I just finished this book. It was excellent. (except the end, more to come on that)
Young Fu is the 1933 winnner of the Newberry Award. It follows the youth of a farm boy who comes to be a coppersmith apprentice in Chung-king after the death of his father. The book gives an intriguing look into pre-Communist China during the early years of the 1900s. I really enjoyed it, all but the ending. I just finished reading a chapter and turned the page to start the next one, but the only thing on the next page was an appendix of pronunciation. It wasn't that the story hadn't eneded, it was that the writing didn't finish the story. I don't think that's exactly clear. The story was at a perfect place to end, the author just didn't get the actually ending words nailed down. Instead of feeling resolution, you feel abandoned. Like you had to leave in the middle of the conversation.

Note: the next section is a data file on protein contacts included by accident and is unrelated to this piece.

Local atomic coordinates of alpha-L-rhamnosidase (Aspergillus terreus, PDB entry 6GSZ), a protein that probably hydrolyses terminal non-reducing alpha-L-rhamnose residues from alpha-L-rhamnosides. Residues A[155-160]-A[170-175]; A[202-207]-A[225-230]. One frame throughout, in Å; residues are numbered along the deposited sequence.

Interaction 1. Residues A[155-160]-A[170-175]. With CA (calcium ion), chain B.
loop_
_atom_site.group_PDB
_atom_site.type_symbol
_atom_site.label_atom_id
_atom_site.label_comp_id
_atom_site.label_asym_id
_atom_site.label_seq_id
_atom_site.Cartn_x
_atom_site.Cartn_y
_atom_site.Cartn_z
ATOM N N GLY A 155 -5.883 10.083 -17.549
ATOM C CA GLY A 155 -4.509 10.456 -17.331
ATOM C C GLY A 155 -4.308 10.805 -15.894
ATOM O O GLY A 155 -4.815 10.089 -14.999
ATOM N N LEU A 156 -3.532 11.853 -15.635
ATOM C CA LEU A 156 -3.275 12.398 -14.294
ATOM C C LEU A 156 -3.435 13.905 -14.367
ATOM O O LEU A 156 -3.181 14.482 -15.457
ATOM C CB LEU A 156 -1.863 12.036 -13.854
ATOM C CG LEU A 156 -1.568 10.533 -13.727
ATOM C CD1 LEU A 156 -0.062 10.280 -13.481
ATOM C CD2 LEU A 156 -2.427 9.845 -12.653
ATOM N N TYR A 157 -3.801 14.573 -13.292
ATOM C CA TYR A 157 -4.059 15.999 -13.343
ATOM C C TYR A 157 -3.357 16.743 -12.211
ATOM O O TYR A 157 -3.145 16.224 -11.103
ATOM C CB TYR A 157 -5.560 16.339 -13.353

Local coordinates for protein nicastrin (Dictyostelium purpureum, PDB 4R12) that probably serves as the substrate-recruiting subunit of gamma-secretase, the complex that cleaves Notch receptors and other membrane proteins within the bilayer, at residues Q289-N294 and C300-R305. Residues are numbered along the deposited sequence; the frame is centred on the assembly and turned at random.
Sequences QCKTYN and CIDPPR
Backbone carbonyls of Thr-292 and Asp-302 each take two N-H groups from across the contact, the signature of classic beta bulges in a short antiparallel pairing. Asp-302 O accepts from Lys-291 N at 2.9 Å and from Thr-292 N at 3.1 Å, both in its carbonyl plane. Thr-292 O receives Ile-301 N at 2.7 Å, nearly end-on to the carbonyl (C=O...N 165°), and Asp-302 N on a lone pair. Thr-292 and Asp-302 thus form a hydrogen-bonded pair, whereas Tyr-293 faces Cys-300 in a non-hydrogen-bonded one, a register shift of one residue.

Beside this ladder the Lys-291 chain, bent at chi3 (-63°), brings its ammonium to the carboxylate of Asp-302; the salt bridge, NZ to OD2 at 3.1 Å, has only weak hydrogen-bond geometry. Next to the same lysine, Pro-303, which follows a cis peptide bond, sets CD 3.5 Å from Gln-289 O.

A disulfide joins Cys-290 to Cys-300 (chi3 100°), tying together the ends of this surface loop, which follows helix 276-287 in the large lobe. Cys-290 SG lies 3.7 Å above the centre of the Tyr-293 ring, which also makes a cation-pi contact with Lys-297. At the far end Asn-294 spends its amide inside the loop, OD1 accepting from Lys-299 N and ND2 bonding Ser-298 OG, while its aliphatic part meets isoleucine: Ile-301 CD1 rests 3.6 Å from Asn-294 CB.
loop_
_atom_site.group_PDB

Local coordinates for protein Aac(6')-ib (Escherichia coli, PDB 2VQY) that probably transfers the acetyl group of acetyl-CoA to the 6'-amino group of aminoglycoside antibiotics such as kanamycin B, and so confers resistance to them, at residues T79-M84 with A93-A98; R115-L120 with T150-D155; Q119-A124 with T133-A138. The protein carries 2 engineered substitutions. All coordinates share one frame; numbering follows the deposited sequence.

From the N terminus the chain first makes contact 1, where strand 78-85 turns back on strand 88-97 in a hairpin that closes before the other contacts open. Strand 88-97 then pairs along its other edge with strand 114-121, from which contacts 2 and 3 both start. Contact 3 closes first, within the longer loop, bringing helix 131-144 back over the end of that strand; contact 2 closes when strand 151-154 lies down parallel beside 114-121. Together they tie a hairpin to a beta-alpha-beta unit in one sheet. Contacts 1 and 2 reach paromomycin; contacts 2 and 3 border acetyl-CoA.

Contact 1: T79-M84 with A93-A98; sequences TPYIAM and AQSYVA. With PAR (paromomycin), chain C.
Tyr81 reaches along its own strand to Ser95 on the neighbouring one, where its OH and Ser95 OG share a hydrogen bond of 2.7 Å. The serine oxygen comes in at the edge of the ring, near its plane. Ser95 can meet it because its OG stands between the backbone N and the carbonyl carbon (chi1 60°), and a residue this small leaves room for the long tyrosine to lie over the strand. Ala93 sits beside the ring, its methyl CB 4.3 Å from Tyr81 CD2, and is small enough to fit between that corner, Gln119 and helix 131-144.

Oh well. I still liked it. If you want an interesting, yet light read, check out Young Fu of the Upper Yangtze.